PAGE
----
I'm a married male in my mid-thirties and meet a woman of a similar age and talk about business.

I want to refer to this meeting later, and it feels weird to say "I met a girl today...," (feels like it describes someone younger or it was romantic) or "I met a lady today..." (feels like it describes someone older.)

Is the best term just "I met a woman today..."?

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    Since the sex is irrelevant, you could refer to them as a contact, colleague, associate, lead, potential client/employee or whatever the actual relationship is. Alternatively, if sex is relevant, you could leave P.C. nonsense aside, and use a term that best describes the type of woman you met. – Jodrell Jul 21 '14 at 16:21
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    @Jodrell Gender is hardly irrelevant. As much as people want to deny it, men and women think differently and also think differently about each other. Knowing whether someone you will have to do business with is a man or woman before you meet them is a significant advantage in providing service that they will like. – user39425 Jul 21 '14 at 19:54
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    female? You can have a cookie but you should NEVER refer to someone as a female. Maybe ok for a dog. I say bring back "broad". – user33333 Jul 21 '14 at 21:55
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    What's so bad about women that you need a euphemism for us? – Jeanne Pindar Jul 22 '14 at 12:43
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    I personally use lady, and I find that it gives me an appearance of innocence to other people because lady is often thought of as being used by innocent children. No matter what word you end up using, your tone will still be an important factor, as will your audience. You can't please all the people all the time. – KnightHawk Jul 22 '14 at 14:44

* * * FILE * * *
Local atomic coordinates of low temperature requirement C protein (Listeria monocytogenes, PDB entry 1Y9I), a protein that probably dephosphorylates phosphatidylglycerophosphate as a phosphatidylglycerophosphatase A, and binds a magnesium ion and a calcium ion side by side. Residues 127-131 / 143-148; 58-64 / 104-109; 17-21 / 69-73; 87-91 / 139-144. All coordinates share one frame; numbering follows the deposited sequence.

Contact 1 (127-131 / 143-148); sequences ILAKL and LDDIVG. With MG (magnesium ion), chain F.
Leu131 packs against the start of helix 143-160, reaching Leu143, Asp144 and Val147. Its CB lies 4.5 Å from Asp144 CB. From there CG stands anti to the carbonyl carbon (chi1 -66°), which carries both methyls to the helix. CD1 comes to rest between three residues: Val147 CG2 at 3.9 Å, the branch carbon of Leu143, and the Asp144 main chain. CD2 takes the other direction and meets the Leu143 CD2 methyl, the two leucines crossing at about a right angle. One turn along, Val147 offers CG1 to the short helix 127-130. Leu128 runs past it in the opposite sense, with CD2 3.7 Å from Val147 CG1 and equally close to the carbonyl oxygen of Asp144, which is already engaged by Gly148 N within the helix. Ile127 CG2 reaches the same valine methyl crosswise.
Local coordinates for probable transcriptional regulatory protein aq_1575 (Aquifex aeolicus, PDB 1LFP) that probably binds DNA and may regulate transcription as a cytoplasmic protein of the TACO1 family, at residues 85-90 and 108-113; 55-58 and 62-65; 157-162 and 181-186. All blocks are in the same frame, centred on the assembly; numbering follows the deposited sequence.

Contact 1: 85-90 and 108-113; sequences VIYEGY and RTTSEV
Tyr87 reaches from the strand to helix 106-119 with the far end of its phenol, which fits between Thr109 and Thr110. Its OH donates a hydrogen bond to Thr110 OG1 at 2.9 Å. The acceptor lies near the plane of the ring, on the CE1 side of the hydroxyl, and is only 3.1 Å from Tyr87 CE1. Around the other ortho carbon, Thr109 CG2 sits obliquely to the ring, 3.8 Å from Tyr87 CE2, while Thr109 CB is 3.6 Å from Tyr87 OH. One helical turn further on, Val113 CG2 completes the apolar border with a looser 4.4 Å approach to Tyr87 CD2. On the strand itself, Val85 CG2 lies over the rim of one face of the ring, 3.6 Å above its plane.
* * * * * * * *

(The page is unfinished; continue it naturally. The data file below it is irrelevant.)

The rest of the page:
Depending on context, all three could be acceptable, with woman probably being the most neutral.

However, in all three cases, you seem to want to put emphasis on the fact she was a woman... if you met to talk about business, you could use a job-title.

You could refer to her (depending on the nature of your business relation and her job description) as a colleague, a designer, a manager, a developer, an investor, an analyst, etc.

Apart from professional relationships, you could simply go with someone, a person or an individual, as Qaz notes in the comment.

I think the most neutral way to convey that you spoke to someone and she happened to be female would be something along the lines of:

I spoke to this analyst today, she gave me some very good insight in the business processes.

If you really want to emphasize that she was a notable person, I would suggest to go with woman:

I met this great woman today! Her insight in the business processes was amazing!

Although lady could be used as well - it can convey respect (for instance respect for her professional capabilities), rather than just age:

That lady I met today had some really good ideas about improving the business processes!